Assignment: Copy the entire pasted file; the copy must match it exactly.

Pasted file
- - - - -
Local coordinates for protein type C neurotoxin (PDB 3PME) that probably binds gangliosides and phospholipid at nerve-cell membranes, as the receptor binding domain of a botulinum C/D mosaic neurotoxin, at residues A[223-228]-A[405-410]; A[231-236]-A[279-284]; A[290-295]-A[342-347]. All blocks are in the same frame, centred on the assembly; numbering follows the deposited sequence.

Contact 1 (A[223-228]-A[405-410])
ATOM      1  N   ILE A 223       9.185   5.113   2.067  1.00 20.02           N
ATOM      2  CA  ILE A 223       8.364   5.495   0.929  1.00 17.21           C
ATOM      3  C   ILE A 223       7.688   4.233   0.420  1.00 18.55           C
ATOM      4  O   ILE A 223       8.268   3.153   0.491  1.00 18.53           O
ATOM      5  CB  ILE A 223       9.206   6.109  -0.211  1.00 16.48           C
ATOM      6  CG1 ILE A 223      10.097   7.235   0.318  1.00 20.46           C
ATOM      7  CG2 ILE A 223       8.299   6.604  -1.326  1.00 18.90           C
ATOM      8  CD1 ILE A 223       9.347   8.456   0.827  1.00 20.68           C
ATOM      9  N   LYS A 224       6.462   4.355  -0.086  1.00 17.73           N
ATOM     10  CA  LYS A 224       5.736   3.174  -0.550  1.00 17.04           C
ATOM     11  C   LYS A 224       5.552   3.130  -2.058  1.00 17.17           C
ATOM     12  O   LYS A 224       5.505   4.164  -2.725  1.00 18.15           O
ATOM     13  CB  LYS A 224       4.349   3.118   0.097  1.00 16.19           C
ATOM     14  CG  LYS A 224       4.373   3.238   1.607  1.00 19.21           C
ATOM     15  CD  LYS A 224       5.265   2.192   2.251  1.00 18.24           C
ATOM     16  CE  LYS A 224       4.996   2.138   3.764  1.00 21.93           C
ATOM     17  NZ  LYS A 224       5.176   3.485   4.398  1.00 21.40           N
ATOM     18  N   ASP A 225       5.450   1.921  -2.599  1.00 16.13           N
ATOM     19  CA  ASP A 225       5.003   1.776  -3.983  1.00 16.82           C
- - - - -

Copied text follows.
Local coordinates for protein type C neurotoxin (PDB 3PME) that probably binds gangliosides and phospholipid at nerve-cell membranes, as the receptor binding domain of a botulinum C/D mosaic neurotoxin, at residues A[223-228]-A[405-410]; A[231-236]-A[279-284]; A[290-295]-A[342-347]. All blocks are in the same frame, centred on the assembly; numbering follows the deposited sequence.

Contact 1 (A[223-228]-A[405-410])
ATOM      1  N   ILE A 223       9.185   5.113   2.067  1.00 20.02           N
ATOM      2  CA  ILE A 223       8.364   5.495   0.929  1.00 17.21           C
ATOM      3  C   ILE A 223       7.688   4.233   0.420  1.00 18.55           C
ATOM      4  O   ILE A 223       8.268   3.153   0.491  1.00 18.53           O
ATOM      5  CB  ILE A 223       9.206   6.109  -0.211  1.00 16.48           C
ATOM      6  CG1 ILE A 223      10.097   7.235   0.318  1.00 20.46           C
ATOM      7  CG2 ILE A 223       8.299   6.604  -1.326  1.00 18.90           C
ATOM      8  CD1 ILE A 223       9.347   8.456   0.827  1.00 20.68           C
ATOM      9  N   LYS A 224       6.462   4.355  -0.086  1.00 17.73           N
ATOM     10  CA  LYS A 224       5.736   3.174  -0.550  1.00 17.04           C
ATOM     11  C   LYS A 224       5.552   3.130  -2.058  1.00 17.17           C
ATOM     12  O   LYS A 224       5.505   4.164  -2.725  1.00 18.15           O
ATOM     13  CB  LYS A 224       4.349   3.118   0.097  1.00 16.19           C
ATOM     14  CG  LYS A 224       4.373   3.238   1.607  1.00 19.21           C
ATOM     15  CD  LYS A 224       5.265   2.192   2.251  1.00 18.24           C
ATOM     16  CE  LYS A 224       4.996   2.138   3.764  1.00 21.93           C
ATOM     17  NZ  LYS A 224       5.176   3.485   4.398  1.00 21.40           N
ATOM     18  N   ASP A 225       5.450   1.921  -2.599  1.00 16.13           N
ATOM     19  CA  ASP A 225       5.003   1.776  -3.983  1.00 16.82           C